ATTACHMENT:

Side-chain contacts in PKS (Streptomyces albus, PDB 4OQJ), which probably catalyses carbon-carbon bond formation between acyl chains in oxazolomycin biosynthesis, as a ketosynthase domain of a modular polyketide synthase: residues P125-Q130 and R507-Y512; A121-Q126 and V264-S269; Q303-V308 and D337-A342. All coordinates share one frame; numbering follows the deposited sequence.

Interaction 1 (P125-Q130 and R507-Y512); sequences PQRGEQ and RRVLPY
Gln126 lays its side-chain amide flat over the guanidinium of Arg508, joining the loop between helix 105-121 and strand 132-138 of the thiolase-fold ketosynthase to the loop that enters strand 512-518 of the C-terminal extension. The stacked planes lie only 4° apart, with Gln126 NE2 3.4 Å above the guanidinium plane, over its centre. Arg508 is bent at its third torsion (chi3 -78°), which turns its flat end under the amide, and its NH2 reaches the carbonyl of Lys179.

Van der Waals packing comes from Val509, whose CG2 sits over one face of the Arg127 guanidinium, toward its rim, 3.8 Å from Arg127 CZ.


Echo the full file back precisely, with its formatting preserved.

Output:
Side-chain contacts in PKS (Streptomyces albus, PDB 4OQJ), which probably catalyses carbon-carbon bond formation between acyl chains in oxazolomycin biosynthesis, as a ketosynthase domain of a modular polyketide synthase: residues P125-Q130 and R507-Y512; A121-Q126 and V264-S269; Q303-V308 and D337-A342. All coordinates share one frame; numbering follows the deposited sequence.

Interaction 1 (P125-Q130 and R507-Y512); sequences PQRGEQ and RRVLPY
Gln126 lays its side-chain amide flat over the guanidinium of Arg508, joining the loop between helix 105-121 and strand 132-138 of the thiolase-fold ketosynthase to the loop that enters strand 512-518 of the C-terminal extension. The stacked planes lie only 4° apart, with Gln126 NE2 3.4 Å above the guanidinium plane, over its centre. Arg508 is bent at its third torsion (chi3 -78°), which turns its flat end under the amide, and its NH2 reaches the carbonyl of Lys179.

Van der Waals packing comes from Val509, whose CG2 sits over one face of the Arg127 guanidinium, toward its rim, 3.8 Å from Arg127 CZ.